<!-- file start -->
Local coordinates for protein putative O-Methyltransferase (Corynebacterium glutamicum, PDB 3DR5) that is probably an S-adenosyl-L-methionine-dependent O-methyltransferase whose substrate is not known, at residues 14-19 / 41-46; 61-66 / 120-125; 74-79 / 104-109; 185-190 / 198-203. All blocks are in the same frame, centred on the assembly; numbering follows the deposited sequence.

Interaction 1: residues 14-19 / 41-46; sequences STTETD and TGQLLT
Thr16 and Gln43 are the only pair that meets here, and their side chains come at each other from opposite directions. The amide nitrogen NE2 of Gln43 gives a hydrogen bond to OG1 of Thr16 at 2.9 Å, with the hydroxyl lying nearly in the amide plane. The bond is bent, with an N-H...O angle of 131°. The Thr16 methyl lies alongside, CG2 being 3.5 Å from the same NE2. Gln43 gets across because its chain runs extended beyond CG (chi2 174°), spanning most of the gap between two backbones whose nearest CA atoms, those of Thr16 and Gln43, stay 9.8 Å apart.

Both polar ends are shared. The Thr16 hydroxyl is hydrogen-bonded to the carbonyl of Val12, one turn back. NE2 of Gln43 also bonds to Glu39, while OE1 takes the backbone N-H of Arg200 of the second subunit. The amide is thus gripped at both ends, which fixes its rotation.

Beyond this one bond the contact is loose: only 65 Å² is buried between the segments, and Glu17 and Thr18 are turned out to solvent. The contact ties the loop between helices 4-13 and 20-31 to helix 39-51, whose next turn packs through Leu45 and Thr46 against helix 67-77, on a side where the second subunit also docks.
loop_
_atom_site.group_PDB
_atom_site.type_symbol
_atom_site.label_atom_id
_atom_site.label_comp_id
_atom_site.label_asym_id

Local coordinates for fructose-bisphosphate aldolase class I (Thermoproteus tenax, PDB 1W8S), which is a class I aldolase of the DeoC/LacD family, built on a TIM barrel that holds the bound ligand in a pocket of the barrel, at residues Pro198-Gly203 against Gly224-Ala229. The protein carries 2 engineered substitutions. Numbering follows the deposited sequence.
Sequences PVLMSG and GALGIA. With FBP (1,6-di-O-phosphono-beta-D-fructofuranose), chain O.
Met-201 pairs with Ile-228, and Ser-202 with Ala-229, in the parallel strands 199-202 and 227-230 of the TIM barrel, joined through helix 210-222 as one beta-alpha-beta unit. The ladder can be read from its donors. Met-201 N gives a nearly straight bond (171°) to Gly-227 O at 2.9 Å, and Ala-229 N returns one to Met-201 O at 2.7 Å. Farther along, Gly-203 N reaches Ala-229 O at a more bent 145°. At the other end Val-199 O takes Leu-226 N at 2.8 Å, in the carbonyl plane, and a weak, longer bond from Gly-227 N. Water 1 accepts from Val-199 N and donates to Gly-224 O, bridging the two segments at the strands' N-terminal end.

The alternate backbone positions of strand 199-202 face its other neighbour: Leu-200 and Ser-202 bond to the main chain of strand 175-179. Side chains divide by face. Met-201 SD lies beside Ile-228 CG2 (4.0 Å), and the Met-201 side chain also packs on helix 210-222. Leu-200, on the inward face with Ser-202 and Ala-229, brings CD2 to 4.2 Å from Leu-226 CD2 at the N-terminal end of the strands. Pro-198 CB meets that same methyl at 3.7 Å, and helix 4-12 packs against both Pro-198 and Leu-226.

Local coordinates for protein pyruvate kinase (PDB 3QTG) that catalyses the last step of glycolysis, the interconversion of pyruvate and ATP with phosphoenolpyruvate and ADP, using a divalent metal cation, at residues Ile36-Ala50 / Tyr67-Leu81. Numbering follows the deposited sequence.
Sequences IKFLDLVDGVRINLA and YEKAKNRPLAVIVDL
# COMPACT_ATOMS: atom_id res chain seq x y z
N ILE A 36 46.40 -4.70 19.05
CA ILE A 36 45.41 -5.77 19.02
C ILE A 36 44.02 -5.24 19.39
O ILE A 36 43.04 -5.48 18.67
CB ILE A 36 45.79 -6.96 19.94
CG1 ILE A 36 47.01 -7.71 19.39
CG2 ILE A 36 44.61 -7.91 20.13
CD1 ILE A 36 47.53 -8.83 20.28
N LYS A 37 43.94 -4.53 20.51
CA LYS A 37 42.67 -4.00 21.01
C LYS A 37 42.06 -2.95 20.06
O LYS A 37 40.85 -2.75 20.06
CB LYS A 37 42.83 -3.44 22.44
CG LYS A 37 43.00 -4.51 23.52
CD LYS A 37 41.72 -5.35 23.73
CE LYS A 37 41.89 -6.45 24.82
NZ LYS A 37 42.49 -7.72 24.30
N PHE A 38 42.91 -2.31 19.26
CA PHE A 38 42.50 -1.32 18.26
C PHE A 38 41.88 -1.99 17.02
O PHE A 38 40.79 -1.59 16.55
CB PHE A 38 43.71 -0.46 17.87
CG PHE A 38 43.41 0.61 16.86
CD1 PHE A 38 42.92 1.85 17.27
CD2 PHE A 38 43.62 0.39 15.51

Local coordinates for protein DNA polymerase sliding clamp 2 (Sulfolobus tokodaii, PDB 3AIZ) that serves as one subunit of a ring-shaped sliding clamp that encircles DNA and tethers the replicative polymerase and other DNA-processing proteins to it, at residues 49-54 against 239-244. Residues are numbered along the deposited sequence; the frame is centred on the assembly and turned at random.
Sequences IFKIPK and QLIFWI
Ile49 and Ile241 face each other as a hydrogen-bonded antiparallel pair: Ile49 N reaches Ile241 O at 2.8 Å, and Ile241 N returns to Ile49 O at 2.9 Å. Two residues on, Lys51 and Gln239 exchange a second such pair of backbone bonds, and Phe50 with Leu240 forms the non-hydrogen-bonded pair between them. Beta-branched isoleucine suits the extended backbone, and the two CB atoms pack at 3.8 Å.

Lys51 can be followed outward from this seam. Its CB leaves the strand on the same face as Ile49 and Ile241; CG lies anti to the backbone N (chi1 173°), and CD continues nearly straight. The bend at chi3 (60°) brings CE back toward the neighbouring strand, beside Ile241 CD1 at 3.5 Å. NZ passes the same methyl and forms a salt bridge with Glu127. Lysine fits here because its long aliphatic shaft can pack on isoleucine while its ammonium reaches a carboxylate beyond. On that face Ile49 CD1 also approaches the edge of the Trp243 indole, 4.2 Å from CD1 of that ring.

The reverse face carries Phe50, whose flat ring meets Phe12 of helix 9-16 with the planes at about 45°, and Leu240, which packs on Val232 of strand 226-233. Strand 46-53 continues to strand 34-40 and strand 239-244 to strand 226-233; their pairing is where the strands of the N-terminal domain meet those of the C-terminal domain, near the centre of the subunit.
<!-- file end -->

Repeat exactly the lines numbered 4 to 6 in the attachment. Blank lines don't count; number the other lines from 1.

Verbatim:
Both polar ends are shared. The Thr16 hydroxyl is hydrogen-bonded to the carbonyl of Val12, one turn back. NE2 of Gln43 also bonds to Glu39, while OE1 takes the backbone N-H of Arg200 of the second subunit. The amide is thus gripped at both ends, which fixes its rotation.

Beyond this one bond the contact is loose: only 65 Å² is buried between the segments, and Glu17 and Thr18 are turned out to solvent. The contact ties the loop between helices 4-13 and 20-31 to helix 39-51, whose next turn packs through Leu45 and Thr46 against helix 67-77, on a side where the second subunit also docks.
loop_